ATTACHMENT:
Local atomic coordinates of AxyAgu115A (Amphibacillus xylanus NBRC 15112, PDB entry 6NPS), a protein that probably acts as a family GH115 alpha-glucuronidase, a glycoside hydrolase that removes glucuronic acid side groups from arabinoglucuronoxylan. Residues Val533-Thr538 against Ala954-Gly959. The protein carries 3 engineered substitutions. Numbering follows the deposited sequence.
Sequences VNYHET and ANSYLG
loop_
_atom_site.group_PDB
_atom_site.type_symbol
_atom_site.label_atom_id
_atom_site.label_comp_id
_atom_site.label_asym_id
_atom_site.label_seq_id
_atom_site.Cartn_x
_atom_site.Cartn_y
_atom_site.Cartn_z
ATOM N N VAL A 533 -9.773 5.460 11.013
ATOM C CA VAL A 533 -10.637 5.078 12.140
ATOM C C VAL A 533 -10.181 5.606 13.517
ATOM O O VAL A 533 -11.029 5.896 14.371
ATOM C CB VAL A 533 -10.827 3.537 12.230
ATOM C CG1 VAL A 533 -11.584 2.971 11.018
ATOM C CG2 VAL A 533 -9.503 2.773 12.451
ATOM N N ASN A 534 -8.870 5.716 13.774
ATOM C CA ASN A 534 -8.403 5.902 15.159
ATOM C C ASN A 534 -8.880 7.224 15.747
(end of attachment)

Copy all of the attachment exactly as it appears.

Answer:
Local atomic coordinates of AxyAgu115A (Amphibacillus xylanus NBRC 15112, PDB entry 6NPS), a protein that probably acts as a family GH115 alpha-glucuronidase, a glycoside hydrolase that removes glucuronic acid side groups from arabinoglucuronoxylan. Residues Val533-Thr538 against Ala954-Gly959. The protein carries 3 engineered substitutions. Numbering follows the deposited sequence.
Sequences VNYHET and ANSYLG
loop_
_atom_site.group_PDB
_atom_site.type_symbol
_atom_site.label_atom_id
_atom_site.label_comp_id
_atom_site.label_asym_id
_atom_site.label_seq_id
_atom_site.Cartn_x
_atom_site.Cartn_y
_atom_site.Cartn_z
ATOM N N VAL A 533 -9.773 5.460 11.013
ATOM C CA VAL A 533 -10.637 5.078 12.140
ATOM C C VAL A 533 -10.181 5.606 13.517
ATOM O O VAL A 533 -11.029 5.896 14.371
ATOM C CB VAL A 533 -10.827 3.537 12.230
ATOM C CG1 VAL A 533 -11.584 2.971 11.018
ATOM C CG2 VAL A 533 -9.503 2.773 12.451
ATOM N N ASN A 534 -8.870 5.716 13.774
ATOM C CA ASN A 534 -8.403 5.902 15.159
ATOM C C ASN A 534 -8.880 7.224 15.747